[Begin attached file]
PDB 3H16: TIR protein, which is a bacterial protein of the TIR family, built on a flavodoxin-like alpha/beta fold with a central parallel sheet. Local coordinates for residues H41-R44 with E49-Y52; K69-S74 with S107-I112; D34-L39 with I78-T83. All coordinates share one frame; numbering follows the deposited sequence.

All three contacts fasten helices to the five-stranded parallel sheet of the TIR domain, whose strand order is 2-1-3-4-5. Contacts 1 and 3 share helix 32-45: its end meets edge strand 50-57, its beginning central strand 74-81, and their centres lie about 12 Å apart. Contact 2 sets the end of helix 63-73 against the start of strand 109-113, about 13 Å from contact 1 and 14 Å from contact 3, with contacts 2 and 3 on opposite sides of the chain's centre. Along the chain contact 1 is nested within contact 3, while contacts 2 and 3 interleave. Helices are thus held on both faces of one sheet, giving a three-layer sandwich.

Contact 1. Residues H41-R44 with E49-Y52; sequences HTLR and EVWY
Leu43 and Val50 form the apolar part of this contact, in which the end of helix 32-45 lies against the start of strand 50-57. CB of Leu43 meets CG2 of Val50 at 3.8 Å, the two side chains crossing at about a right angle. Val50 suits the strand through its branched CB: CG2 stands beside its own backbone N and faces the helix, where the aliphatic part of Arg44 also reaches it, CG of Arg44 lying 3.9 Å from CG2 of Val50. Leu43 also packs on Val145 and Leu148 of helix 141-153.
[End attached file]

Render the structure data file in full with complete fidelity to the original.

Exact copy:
PDB 3H16: TIR protein, which is a bacterial protein of the TIR family, built on a flavodoxin-like alpha/beta fold with a central parallel sheet. Local coordinates for residues H41-R44 with E49-Y52; K69-S74 with S107-I112; D34-L39 with I78-T83. All coordinates share one frame; numbering follows the deposited sequence.

All three contacts fasten helices to the five-stranded parallel sheet of the TIR domain, whose strand order is 2-1-3-4-5. Contacts 1 and 3 share helix 32-45: its end meets edge strand 50-57, its beginning central strand 74-81, and their centres lie about 12 Å apart. Contact 2 sets the end of helix 63-73 against the start of strand 109-113, about 13 Å from contact 1 and 14 Å from contact 3, with contacts 2 and 3 on opposite sides of the chain's centre. Along the chain contact 1 is nested within contact 3, while contacts 2 and 3 interleave. Helices are thus held on both faces of one sheet, giving a three-layer sandwich.

Contact 1. Residues H41-R44 with E49-Y52; sequences HTLR and EVWY
Leu43 and Val50 form the apolar part of this contact, in which the end of helix 32-45 lies against the start of strand 50-57. CB of Leu43 meets CG2 of Val50 at 3.8 Å, the two side chains crossing at about a right angle. Val50 suits the strand through its branched CB: CG2 stands beside its own backbone N and faces the helix, where the aliphatic part of Arg44 also reaches it, CG of Arg44 lying 3.9 Å from CG2 of Val50. Leu43 also packs on Val145 and Leu148 of helix 141-153.